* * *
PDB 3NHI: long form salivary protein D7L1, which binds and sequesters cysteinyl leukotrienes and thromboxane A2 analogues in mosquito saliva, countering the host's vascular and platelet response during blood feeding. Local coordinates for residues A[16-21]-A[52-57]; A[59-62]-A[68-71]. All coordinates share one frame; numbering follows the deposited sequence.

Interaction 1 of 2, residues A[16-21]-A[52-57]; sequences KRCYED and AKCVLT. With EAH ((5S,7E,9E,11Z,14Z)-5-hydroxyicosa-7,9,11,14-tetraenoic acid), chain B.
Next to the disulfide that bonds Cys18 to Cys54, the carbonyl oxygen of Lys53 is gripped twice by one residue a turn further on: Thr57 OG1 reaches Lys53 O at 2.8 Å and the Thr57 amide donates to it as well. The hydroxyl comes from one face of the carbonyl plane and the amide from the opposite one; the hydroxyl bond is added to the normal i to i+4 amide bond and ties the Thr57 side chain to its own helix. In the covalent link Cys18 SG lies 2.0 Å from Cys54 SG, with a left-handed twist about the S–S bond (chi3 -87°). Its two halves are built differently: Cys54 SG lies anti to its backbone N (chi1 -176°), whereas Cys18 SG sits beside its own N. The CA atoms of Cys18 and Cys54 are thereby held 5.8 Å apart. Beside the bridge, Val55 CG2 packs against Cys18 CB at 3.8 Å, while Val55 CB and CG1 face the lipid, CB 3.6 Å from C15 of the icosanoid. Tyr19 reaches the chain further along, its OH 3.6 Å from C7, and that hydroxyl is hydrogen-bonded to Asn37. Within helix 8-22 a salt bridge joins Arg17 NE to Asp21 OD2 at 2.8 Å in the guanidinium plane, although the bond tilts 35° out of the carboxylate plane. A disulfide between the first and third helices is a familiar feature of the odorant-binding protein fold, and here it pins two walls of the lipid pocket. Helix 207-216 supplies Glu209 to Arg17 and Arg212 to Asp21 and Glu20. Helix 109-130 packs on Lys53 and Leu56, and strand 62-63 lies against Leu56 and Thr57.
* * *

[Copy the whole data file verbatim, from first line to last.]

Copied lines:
PDB 3NHI: long form salivary protein D7L1, which binds and sequesters cysteinyl leukotrienes and thromboxane A2 analogues in mosquito saliva, countering the host's vascular and platelet response during blood feeding. Local coordinates for residues A[16-21]-A[52-57]; A[59-62]-A[68-71]. All coordinates share one frame; numbering follows the deposited sequence.

Interaction 1 of 2, residues A[16-21]-A[52-57]; sequences KRCYED and AKCVLT. With EAH ((5S,7E,9E,11Z,14Z)-5-hydroxyicosa-7,9,11,14-tetraenoic acid), chain B.
Next to the disulfide that bonds Cys18 to Cys54, the carbonyl oxygen of Lys53 is gripped twice by one residue a turn further on: Thr57 OG1 reaches Lys53 O at 2.8 Å and the Thr57 amide donates to it as well. The hydroxyl comes from one face of the carbonyl plane and the amide from the opposite one; the hydroxyl bond is added to the normal i to i+4 amide bond and ties the Thr57 side chain to its own helix. In the covalent link Cys18 SG lies 2.0 Å from Cys54 SG, with a left-handed twist about the S–S bond (chi3 -87°). Its two halves are built differently: Cys54 SG lies anti to its backbone N (chi1 -176°), whereas Cys18 SG sits beside its own N. The CA atoms of Cys18 and Cys54 are thereby held 5.8 Å apart. Beside the bridge, Val55 CG2 packs against Cys18 CB at 3.8 Å, while Val55 CB and CG1 face the lipid, CB 3.6 Å from C15 of the icosanoid. Tyr19 reaches the chain further along, its OH 3.6 Å from C7, and that hydroxyl is hydrogen-bonded to Asn37. Within helix 8-22 a salt bridge joins Arg17 NE to Asp21 OD2 at 2.8 Å in the guanidinium plane, although the bond tilts 35° out of the carboxylate plane. A disulfide between the first and third helices is a familiar feature of the odorant-binding protein fold, and here it pins two walls of the lipid pocket. Helix 207-216 supplies Glu209 to Arg17 and Arg212 to Asp21 and Glu20. Helix 109-130 packs on Lys53 and Leu56, and strand 62-63 lies against Leu56 and Thr57.